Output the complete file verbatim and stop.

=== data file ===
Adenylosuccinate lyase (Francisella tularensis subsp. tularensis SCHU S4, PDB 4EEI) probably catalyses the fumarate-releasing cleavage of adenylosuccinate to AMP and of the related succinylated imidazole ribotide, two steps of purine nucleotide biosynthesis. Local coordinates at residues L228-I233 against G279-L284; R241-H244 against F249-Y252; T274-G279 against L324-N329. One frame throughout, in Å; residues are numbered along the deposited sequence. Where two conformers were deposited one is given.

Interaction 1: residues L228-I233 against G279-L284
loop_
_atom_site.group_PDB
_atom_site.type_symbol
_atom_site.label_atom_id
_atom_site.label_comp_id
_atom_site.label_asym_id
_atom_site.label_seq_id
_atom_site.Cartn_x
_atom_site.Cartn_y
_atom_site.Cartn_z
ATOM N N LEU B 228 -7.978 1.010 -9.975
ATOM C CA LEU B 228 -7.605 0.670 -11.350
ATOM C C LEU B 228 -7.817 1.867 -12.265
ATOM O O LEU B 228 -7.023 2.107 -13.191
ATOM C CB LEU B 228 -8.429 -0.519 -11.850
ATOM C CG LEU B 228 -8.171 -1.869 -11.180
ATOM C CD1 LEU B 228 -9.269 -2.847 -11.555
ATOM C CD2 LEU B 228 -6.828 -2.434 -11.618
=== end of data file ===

Adenylosuccinate lyase (Francisella tularensis subsp. tularensis SCHU S4, PDB 4EEI) probably catalyses the fumarate-releasing cleavage of adenylosuccinate to AMP and of the related succinylated imidazole ribotide, two steps of purine nucleotide biosynthesis. Local coordinates at residues L228-I233 against G279-L284; R241-H244 against F249-Y252; T274-G279 against L324-N329. One frame throughout, in Å; residues are numbered along the deposited sequence. Where two conformers were deposited one is given.

Interaction 1: residues L228-I233 against G279-L284
loop_
_atom_site.group_PDB
_atom_site.type_symbol
_atom_site.label_atom_id
_atom_site.label_comp_id
_atom_site.label_asym_id
_atom_site.label_seq_id
_atom_site.Cartn_x
_atom_site.Cartn_y
_atom_site.Cartn_z
ATOM N N LEU B 228 -7.978 1.010 -9.975
ATOM C CA LEU B 228 -7.605 0.670 -11.350
ATOM C C LEU B 228 -7.817 1.867 -12.265
ATOM O O LEU B 228 -7.023 2.107 -13.191
ATOM C CB LEU B 228 -8.429 -0.519 -11.850
ATOM C CG LEU B 228 -8.171 -1.869 -11.180
ATOM C CD1 LEU B 228 -9.269 -2.847 -11.555
ATOM C CD2 LEU B 228 -6.828 -2.434 -11.618